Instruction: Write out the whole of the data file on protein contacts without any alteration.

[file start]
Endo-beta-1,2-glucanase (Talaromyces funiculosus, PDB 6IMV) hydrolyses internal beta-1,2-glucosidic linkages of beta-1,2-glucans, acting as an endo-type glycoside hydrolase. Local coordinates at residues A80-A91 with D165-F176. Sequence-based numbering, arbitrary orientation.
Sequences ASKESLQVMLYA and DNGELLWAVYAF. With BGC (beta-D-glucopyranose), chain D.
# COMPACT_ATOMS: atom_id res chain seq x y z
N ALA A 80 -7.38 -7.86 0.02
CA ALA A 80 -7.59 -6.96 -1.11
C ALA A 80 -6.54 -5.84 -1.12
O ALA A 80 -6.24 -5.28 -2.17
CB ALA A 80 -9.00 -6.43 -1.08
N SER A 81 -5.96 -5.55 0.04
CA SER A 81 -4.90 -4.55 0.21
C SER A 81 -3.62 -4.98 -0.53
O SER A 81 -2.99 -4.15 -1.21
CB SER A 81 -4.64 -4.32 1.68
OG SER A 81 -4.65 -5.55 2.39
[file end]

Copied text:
Endo-beta-1,2-glucanase (Talaromyces funiculosus, PDB 6IMV) hydrolyses internal beta-1,2-glucosidic linkages of beta-1,2-glucans, acting as an endo-type glycoside hydrolase. Local coordinates at residues A80-A91 with D165-F176. Sequence-based numbering, arbitrary orientation.
Sequences ASKESLQVMLYA and DNGELLWAVYAF. With BGC (beta-D-glucopyranose), chain D.
# COMPACT_ATOMS: atom_id res chain seq x y z
N ALA A 80 -7.38 -7.86 0.02
CA ALA A 80 -7.59 -6.96 -1.11
C ALA A 80 -6.54 -5.84 -1.12
O ALA A 80 -6.24 -5.28 -2.17
CB ALA A 80 -9.00 -6.43 -1.08
N SER A 81 -5.96 -5.55 0.04
CA SER A 81 -4.90 -4.55 0.21
C SER A 81 -3.62 -4.98 -0.53
O SER A 81 -2.99 -4.15 -1.21
CB SER A 81 -4.64 -4.32 1.68
OG SER A 81 -4.65 -5.55 2.39